just likes to have a few drinks.” He couldnʼt see what was going on right under his nose. I hated him for not believing me; I knew what the signs were. It went on like this for months. Tom would leave work smelling of alcohol and brush his teeth to hide the smell. I saw right through him. I would come home from work early to try and catch him, but he hid it well. One night I decided to confront him. “I know you have a problem Tom.” “What?” he said. “You stink of alcohol again, how much have you had tonight and how long has this been going on for?” “Donʼt be stupid mum youʼre just smelling things, calm down” he said walking away. One weekend we got a call from Kyleʼs mum at 10am saying that Tom was unconscious in her garden. He had been on his way to pick up Kyle for the weekend and apparently took a detour. That was all Simon needed to believe me. He became so angry with Tom that he couldnʼt talk to him for a week. I became anxious all the time and I couldnʼt sleep. I just lay awake wondering why this was happening to my family again? I know they say it can be genetic, but why me? My hair started to fall out and the doctor had to prescribe me beta-blockers to calm me down. I was a complete wreck. I started to search his room and the garden. I would find two-litre coke bottles with vodka in them by the side of the bins and in his room. I was so angry. What if Kyle found them and started to drink them. Tom started getting better at hiding his addiction, but that only made us better at looking for it. Simon would search his car every night and find empty bottles of wine and vodka. One night when he told us he was going out to the gym we decided to follow him. Walking silently 20 yards away from him, I felt like my son was a criminal. “Do you think we are right in doing this?” I asked my husband. “We need to know how bad he his before we can confront him,” he said to me. We followed him to a pub in the next town, and he emerged again a few hours later stumbling. “What are we going to do?” I asked Simon. “I am not sure, we need to get him help. We to need confront him about this together,” he explained. At a loss we decided to attend our local AL-Anon meeting, which is a support group for anyone who is affected by someone elseʼs drinking. It helped us see things much more clearly. What we had been doing was completely wrong. “You canʼt just ignore the situation,” one of the support members told me.
“You have to confront him about it, give him a chance to admit it, but he wonʼt seek help until he admits it to himself,” he explained. From then we attended the meetings every week. They helped us realise that Tom had a devastating progressive illness and that the addiction was just too powerful for him to stop. A few weeks later we decided to confront him. Simon and I sat in the living room waiting for him to return home from work. I was so nervous I couldnʼt stop moving. I didnʼt want him to go crazy and start drinking, but I knew what we had to do. When he walked in I told him to sit down. I took a deep breath remembering my responsibilities and said: “Tom, what you are doing to yourself and your family is unfair, you have a problem and you need to admit it to yourself.” “I donʼt have a problem mum, there is nothing wrong with me,” he exclaimed as he slammed the door in our face. We didnʼt hear from him all week from then. I was so scared he was going to kill himself or someone else, if he kept drink driving. Then one weekend we were pushed too far. Tom had taken Kyle out surfing with a few of his friends and they stopped at the pub after. We got a call a few hours later from one of them saying that Tom was really drunk and he had driven off with Kyle in the car. I was absolutely furious, how could he do this to his son, our grandson? I phoned him straight away and screamed at him. “You pull over the car right now and tell us where you are or I am going to call the police and tell them everything and you will lose your son for good.” “Right, ok calm down mum, donʼt do anything stupid,” he said stumbling over his words. He finally told me the name of the road and we rushed straight there. When we got there I completely lost it. I pulled him out of the car and started to hit him over and over again. He was so drunk he didnʼt even realise what was going on. I just screamed at him. “Why are you doing this to us?” I yelled tears crawling down my face. Simon had to pull me away and told me to get Kyle out of the car. Kyle looked at his dad and said: “Itʼs ok dad I donʼt blame you.” It broke my heart hearing that little boy talk like that. It reminded me of how by dad used to hurt me as a child. It isnʼt fair. The next day when he sobered up he came up to me and asked: “Mum will you help me?” I breathed a sign of relief. I still couldnʼt forgive him for what he had done, but this was a start. “Of course I will help you son,” I said with tears in my eyes. My husband took him to his first A&A meeting that night. When he got back he said to me: “Mum I saw a lot of myself in those people, I donʼt want to get that bad. I want to get my family back.” I know that this isnʼt going to be easy and that this isnʼt the end but hopefully it is the beginning of the end. It took fifty years for my dad to finally get clean and I just hope that it doesnʼt take my son that long. At least he is trying I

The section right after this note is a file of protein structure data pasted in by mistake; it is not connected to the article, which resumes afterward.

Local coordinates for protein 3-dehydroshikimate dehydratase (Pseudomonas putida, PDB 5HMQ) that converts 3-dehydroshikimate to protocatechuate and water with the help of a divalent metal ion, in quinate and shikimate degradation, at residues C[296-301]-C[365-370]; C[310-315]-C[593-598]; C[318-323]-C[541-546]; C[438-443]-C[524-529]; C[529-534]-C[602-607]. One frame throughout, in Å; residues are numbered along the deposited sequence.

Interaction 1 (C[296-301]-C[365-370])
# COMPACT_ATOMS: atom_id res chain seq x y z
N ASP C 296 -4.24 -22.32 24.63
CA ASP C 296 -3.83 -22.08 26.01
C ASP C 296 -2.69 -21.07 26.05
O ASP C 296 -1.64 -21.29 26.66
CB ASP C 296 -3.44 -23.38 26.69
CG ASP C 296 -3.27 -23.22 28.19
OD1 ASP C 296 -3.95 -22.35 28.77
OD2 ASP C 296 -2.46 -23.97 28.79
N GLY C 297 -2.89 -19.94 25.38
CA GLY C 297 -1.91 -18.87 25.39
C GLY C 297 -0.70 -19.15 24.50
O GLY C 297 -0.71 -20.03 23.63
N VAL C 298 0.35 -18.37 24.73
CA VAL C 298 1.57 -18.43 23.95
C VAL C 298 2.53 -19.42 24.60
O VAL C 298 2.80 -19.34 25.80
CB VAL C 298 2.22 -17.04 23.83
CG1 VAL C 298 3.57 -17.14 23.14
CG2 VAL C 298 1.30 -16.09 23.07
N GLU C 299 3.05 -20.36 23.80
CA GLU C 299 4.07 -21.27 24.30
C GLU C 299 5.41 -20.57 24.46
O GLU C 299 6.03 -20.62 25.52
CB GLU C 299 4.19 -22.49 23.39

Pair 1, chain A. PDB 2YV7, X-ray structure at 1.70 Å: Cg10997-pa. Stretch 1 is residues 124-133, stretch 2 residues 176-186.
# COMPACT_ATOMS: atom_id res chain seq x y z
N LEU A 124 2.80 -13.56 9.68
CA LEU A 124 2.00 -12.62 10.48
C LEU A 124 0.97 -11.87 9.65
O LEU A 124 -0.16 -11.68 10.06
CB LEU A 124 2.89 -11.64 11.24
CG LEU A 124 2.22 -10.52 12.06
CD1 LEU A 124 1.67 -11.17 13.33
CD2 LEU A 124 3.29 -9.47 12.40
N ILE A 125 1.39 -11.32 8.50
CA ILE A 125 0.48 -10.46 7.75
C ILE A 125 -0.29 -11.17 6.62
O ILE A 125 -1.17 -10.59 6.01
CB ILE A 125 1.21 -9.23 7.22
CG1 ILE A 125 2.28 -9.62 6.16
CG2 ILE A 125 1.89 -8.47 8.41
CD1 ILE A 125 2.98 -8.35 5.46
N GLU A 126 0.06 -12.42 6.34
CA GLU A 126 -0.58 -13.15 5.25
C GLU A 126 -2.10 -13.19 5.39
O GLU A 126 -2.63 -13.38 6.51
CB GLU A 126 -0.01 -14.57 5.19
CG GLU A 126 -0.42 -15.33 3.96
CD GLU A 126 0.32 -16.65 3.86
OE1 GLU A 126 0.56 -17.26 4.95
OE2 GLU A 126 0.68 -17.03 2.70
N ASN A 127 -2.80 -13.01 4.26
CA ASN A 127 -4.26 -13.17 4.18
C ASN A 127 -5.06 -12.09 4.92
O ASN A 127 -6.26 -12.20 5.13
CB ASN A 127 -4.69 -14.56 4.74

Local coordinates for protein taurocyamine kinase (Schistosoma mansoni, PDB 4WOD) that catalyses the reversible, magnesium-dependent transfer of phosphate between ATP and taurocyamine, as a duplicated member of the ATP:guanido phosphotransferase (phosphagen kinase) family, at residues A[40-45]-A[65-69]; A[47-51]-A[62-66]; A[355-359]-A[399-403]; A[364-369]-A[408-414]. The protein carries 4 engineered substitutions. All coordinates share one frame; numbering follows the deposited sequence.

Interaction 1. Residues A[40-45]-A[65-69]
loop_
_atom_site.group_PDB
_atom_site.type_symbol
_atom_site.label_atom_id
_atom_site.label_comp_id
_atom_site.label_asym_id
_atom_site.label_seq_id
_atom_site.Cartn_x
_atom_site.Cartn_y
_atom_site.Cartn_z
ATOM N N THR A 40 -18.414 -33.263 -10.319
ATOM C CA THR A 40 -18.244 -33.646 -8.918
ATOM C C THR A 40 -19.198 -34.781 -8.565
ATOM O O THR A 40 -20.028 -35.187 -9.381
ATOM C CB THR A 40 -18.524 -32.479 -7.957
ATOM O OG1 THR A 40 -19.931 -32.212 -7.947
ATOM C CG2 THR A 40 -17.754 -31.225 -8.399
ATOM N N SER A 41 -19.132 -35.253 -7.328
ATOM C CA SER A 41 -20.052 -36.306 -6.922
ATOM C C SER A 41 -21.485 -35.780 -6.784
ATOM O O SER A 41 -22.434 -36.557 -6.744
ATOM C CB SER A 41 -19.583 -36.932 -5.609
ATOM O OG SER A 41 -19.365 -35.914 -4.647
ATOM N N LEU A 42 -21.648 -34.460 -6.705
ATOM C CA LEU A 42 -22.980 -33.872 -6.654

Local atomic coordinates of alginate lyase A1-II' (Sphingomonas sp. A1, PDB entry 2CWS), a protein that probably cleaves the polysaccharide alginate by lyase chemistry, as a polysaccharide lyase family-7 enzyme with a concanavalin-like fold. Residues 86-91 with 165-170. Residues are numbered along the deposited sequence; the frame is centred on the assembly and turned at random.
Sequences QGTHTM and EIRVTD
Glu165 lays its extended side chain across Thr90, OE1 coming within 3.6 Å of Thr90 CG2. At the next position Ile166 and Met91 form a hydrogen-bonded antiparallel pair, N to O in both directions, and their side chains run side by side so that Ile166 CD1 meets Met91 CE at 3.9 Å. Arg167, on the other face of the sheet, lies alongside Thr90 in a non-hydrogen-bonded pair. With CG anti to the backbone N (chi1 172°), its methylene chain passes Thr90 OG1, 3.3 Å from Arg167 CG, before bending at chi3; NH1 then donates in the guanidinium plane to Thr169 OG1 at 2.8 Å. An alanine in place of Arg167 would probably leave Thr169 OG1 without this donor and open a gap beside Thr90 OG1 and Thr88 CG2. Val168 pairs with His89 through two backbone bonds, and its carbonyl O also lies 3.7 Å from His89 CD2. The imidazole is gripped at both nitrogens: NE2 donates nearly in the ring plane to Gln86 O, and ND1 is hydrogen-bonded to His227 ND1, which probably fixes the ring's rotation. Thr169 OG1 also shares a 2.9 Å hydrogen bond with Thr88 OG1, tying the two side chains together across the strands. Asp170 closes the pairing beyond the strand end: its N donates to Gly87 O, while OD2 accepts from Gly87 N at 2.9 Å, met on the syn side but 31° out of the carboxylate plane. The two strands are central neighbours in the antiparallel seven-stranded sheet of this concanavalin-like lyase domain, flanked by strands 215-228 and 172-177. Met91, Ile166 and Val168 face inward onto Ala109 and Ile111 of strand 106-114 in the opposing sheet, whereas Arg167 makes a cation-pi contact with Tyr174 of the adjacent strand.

suppose, which is something my dad never did. Alcoholism is a disease and if you donʼt get help that disease can spread and it doesnʼt just end with you it creeps up on everyone around you. This disease has ruined my family and I hope that when this is finally over I will be free from alcoholism once and for all. *All names have been changed for legal reasons For Psychologies Magazine
Published on Sep 14, 2012